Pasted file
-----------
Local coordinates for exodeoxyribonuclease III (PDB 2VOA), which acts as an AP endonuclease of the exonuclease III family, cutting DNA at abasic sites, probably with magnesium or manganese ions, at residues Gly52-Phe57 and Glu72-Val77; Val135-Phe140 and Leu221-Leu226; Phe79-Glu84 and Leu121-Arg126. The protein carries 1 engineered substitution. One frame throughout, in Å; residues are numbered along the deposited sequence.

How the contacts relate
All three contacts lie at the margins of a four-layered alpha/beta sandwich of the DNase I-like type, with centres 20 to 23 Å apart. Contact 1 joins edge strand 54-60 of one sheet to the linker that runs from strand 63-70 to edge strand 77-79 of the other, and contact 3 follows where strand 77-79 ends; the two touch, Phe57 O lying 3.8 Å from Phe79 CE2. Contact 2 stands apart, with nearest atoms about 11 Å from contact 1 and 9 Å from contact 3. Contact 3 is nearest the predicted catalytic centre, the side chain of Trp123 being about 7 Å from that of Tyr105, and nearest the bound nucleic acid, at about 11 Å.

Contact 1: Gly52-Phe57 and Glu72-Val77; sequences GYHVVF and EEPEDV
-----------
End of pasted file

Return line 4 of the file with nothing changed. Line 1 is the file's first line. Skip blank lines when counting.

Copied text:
Contact 1: Gly52-Phe57 and Glu72-Val77; sequences GYHVVF and EEPEDV